FIG. 8 illustrates a system according to certain embodiments of the invention. It should be understood that each block of the flowchart of FIGS. 6 and 7 may be implemented by various means or their combinations, such as hardware, software, firmware, one or more processors and/or circuitry. In one embodiment, a system may include several devices, such as, for example, network element 810 and user equipment (UE) or user device 820. The system may include more than one UE 820 and more than one network element 810, although only one of each is shown for the purposes of illustration. A network element can be an access point, a base station, an eNode B (eNB), a 5G access node, or any other network element, such as a primary cell (PCell) base station or a secondary cell (SCell) base station. Each of these devices may include at least one processor or control unit or module, respectively indicated as 814 and 824. At least one memory may be provided in each device, and indicated as 815 and 825, respectively. The memory may include computer program instructions or computer code contained therein, for example for carrying out the embodiments described above. One or more transceiver 816 and 826 may be provided, and each device may also include an antenna, respectively illustrated as 817 and 827. Although only one antenna each is shown, many antennas and multiple antenna elements may be provided to each of the devices. Other configurations of these devices, for example, may be provided. For example, network element 810 and UE 820 may be additionally configured for wired communication, in addition to wireless communication, and in such a case antennas 817 and 827 may illustrate any form of communication hardware, without being limited to merely an antenna.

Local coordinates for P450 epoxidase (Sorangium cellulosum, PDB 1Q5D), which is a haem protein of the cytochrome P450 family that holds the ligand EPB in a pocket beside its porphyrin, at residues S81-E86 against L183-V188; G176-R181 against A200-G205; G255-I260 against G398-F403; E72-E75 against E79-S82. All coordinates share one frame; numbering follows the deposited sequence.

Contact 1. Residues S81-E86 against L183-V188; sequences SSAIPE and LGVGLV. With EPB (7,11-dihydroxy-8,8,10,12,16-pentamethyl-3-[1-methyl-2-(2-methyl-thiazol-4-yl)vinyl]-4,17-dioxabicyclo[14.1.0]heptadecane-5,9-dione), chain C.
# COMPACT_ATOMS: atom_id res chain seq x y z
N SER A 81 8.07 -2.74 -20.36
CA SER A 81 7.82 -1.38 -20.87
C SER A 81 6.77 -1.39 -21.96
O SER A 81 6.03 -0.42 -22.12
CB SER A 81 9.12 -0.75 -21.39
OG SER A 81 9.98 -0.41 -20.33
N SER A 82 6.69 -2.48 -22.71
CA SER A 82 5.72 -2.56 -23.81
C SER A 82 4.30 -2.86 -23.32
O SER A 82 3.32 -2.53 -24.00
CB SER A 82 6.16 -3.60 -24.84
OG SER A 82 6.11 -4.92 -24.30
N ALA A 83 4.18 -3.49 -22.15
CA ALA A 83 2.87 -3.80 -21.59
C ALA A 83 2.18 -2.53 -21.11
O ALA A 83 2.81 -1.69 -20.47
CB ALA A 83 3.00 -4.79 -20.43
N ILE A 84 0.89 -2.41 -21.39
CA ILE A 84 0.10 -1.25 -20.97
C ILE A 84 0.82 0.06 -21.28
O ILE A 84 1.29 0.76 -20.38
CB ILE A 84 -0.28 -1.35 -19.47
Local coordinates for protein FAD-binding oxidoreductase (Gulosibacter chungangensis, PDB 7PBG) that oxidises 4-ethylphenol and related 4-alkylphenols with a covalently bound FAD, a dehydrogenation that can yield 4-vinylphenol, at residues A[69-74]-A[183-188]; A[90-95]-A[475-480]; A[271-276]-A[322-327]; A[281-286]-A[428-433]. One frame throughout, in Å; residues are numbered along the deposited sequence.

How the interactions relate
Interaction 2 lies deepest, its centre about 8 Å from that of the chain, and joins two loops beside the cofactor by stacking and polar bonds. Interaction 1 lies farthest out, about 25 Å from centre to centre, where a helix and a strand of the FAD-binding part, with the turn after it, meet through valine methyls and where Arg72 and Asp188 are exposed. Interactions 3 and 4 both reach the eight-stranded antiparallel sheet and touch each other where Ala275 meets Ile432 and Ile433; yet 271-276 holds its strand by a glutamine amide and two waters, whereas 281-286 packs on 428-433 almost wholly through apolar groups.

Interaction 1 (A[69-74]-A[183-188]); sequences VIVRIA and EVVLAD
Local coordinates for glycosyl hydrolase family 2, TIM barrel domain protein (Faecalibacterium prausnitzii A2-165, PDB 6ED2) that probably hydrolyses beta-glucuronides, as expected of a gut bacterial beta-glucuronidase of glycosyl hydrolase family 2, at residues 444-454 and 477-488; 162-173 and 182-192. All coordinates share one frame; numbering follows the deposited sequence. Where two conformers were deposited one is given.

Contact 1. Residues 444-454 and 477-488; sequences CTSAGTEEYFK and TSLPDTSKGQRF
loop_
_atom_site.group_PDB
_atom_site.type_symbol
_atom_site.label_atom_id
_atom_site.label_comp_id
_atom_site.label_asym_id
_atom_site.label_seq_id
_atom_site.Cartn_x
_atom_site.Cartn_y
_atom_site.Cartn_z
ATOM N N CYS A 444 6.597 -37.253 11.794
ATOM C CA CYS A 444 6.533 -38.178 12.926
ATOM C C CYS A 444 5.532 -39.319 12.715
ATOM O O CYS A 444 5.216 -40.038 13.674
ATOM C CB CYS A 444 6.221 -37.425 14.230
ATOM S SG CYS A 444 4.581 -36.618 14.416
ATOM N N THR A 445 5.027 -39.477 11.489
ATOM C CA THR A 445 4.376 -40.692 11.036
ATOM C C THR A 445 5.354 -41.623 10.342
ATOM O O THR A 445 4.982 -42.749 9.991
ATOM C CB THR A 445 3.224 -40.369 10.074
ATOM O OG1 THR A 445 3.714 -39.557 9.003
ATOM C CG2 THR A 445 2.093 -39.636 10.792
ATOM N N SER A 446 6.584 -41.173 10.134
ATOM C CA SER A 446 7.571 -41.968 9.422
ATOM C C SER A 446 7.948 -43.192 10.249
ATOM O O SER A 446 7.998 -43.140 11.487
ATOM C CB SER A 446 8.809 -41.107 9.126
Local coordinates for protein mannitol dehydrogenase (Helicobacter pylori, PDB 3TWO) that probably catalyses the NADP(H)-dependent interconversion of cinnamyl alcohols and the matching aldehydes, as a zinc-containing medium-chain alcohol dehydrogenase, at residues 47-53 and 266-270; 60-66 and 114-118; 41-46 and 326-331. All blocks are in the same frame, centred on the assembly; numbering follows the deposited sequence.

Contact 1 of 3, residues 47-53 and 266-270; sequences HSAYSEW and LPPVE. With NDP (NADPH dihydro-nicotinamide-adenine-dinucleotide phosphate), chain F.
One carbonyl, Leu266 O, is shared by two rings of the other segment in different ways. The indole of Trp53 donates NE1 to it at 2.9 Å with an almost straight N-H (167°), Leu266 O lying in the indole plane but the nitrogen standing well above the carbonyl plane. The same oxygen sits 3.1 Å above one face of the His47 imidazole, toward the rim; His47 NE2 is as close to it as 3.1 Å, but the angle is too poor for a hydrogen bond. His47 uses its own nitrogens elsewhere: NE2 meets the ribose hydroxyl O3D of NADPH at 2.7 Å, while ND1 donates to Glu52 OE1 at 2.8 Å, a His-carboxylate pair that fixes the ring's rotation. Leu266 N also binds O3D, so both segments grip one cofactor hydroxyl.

Transceivers 816 and 826 may each, independently, be a transmitter, a receiver, or both a transmitter and a receiver, or a unit or device that may be configured both for transmission and reception. The transmitter and/or receiver (as far as radio parts are concerned) may also be implemented as a remote radio head which is not located in the device itself, but in a mast, for example. It should also be appreciated that according to the “liquid” or flexible radio concept, the operations and functionalities may be performed in different entities, such as nodes, hosts or servers, in a flexible manner. In other words, division of labor may vary case by case. One possible use is to make a network element to deliver local content. One or more functionalities may also be implemented as a virtual application that is provided as software that can run on a server.